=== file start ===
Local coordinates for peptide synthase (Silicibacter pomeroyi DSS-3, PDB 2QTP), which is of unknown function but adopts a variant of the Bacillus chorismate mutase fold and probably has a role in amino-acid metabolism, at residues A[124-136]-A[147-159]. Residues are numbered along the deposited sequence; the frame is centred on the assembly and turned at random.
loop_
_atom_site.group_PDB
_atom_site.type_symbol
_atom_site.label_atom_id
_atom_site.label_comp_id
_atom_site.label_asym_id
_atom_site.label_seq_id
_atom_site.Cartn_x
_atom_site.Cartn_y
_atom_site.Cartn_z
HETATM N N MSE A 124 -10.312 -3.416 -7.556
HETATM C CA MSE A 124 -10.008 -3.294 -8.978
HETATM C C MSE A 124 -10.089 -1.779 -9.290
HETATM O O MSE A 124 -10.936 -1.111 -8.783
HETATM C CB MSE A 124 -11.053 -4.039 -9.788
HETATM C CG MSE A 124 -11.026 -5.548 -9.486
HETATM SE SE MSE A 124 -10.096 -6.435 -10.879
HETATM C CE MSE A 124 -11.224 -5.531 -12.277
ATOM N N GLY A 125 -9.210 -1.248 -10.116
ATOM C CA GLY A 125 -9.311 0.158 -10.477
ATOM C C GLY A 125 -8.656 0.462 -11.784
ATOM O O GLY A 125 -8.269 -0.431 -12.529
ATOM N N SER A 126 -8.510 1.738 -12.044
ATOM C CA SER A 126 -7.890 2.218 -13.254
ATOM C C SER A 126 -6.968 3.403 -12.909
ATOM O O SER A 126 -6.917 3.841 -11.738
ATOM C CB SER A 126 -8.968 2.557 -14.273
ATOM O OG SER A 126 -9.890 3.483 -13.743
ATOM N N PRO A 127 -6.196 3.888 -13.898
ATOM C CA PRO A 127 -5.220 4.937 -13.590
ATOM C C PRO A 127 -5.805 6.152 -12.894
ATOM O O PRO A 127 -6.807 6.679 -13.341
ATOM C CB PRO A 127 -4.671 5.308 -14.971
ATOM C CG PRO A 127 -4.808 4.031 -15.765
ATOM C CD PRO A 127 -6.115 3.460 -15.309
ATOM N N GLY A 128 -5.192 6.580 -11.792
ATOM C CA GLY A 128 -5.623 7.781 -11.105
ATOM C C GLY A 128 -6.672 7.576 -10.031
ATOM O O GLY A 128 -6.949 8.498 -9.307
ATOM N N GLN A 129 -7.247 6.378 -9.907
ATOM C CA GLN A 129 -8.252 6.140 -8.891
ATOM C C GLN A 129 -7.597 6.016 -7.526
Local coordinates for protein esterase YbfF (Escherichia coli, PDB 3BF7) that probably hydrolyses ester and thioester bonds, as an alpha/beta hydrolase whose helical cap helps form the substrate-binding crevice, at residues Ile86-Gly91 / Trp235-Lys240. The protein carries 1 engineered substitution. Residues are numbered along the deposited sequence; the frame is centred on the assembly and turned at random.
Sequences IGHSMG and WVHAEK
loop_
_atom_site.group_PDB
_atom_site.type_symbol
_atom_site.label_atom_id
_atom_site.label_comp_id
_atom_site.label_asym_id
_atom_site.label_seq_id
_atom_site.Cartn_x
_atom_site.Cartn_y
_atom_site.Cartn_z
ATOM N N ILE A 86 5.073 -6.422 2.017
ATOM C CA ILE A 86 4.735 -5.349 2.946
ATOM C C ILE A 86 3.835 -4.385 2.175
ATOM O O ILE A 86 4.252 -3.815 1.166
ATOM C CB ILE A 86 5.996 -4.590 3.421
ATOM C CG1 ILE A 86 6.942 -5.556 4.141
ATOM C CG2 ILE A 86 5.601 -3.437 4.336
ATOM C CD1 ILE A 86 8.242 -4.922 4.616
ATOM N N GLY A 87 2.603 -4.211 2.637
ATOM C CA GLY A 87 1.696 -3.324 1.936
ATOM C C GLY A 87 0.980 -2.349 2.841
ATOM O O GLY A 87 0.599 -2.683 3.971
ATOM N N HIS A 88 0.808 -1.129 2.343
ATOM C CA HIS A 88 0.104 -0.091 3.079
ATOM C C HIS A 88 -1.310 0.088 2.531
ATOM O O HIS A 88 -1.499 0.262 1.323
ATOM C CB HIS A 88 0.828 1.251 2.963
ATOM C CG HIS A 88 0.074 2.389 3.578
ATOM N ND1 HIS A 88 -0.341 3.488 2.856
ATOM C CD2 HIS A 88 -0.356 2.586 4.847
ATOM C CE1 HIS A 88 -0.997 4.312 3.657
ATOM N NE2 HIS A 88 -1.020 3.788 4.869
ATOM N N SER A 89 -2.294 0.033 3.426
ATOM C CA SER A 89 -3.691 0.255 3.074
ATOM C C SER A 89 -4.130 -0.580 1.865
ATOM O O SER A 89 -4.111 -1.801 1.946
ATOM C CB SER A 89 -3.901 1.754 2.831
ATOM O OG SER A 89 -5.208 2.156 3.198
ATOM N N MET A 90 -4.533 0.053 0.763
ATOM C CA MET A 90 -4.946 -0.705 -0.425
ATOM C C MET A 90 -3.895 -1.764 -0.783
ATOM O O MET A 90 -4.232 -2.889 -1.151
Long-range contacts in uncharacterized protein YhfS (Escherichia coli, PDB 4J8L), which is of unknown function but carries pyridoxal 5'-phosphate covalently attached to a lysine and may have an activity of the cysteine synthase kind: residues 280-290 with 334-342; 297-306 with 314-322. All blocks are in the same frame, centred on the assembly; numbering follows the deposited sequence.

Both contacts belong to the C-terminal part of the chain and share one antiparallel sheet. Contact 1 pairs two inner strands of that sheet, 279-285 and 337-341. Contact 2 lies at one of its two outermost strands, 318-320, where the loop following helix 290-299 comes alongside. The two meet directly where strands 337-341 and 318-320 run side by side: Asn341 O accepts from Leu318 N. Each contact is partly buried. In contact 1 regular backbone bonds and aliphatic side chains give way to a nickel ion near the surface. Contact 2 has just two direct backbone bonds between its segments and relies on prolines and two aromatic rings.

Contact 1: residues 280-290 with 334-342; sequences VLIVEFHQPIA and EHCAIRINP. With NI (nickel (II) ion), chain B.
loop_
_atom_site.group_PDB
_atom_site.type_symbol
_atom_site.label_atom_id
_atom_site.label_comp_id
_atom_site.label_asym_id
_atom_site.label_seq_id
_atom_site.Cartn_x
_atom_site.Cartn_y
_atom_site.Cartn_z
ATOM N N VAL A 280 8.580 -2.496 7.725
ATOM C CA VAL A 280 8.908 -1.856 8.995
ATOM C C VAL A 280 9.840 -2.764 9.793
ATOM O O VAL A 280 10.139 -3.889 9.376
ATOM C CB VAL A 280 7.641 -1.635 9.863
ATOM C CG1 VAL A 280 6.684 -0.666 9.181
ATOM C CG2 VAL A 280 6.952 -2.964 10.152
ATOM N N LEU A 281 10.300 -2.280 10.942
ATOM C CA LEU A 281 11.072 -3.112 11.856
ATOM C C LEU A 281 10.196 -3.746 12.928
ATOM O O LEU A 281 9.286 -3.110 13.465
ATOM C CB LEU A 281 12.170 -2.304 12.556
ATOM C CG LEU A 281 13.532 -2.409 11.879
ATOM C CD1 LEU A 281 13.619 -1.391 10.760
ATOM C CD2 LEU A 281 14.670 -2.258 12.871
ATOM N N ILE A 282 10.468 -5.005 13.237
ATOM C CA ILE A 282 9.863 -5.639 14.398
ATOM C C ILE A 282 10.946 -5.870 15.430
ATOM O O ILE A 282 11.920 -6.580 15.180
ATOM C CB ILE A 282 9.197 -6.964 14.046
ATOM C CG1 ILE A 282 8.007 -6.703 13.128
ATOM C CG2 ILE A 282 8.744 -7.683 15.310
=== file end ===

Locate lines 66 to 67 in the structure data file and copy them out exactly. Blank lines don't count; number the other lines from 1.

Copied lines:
ATOM C C GLY A 87 0.980 -2.349 2.841
ATOM O O GLY A 87 0.599 -2.683 3.971